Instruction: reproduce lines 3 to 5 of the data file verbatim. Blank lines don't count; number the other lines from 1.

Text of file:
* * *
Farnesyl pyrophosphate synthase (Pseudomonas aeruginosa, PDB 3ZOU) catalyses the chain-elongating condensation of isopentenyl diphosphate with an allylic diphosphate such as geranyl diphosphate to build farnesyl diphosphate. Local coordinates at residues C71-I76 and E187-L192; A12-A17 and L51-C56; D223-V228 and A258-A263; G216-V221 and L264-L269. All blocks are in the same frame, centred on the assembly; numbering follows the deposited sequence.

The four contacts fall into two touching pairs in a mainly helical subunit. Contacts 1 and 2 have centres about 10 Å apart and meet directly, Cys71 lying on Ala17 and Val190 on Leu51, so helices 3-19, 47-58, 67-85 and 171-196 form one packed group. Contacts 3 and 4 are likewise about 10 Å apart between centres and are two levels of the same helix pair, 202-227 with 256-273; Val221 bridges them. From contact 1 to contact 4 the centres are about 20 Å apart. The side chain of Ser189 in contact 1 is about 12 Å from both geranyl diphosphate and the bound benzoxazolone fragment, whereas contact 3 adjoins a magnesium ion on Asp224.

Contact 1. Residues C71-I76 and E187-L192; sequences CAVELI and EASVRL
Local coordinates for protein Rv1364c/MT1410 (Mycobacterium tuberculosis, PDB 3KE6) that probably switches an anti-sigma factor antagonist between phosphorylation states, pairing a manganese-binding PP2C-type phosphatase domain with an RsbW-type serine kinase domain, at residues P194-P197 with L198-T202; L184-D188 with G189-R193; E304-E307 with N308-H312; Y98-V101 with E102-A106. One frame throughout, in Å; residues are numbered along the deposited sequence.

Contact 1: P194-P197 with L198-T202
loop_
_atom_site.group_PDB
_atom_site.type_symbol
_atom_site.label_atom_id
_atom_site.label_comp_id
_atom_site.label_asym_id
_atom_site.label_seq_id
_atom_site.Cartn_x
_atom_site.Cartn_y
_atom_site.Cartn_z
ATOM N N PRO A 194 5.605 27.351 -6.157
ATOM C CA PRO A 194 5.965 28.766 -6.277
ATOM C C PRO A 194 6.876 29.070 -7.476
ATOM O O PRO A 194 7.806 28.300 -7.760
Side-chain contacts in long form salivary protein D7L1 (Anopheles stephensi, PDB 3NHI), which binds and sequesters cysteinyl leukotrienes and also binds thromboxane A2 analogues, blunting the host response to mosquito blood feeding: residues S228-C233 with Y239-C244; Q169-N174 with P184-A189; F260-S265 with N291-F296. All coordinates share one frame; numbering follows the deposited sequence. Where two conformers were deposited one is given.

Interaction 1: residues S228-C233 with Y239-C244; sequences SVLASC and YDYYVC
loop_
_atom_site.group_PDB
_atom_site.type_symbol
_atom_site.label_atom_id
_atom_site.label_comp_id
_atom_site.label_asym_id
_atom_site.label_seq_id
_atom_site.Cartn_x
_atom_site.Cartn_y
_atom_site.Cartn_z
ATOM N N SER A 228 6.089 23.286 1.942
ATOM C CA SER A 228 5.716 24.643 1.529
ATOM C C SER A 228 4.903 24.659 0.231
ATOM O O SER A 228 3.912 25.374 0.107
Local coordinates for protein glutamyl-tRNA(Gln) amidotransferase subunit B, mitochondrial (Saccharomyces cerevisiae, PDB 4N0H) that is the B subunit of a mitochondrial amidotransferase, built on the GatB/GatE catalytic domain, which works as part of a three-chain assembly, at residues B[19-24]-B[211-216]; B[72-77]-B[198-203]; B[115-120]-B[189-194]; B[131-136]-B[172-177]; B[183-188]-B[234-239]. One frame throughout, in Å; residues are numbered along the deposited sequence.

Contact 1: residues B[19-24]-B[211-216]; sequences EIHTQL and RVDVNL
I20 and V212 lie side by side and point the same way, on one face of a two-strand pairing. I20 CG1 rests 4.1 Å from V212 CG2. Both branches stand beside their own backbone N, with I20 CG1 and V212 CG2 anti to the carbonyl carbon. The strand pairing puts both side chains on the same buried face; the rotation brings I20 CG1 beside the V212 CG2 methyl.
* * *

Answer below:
Contact 1. Residues C71-I76 and E187-L192; sequences CAVELI and EASVRL
Local coordinates for protein Rv1364c/MT1410 (Mycobacterium tuberculosis, PDB 3KE6) that probably switches an anti-sigma factor antagonist between phosphorylation states, pairing a manganese-binding PP2C-type phosphatase domain with an RsbW-type serine kinase domain, at residues P194-P197 with L198-T202; L184-D188 with G189-R193; E304-E307 with N308-H312; Y98-V101 with E102-A106. One frame throughout, in Å; residues are numbered along the deposited sequence.

Contact 1: P194-P197 with L198-T202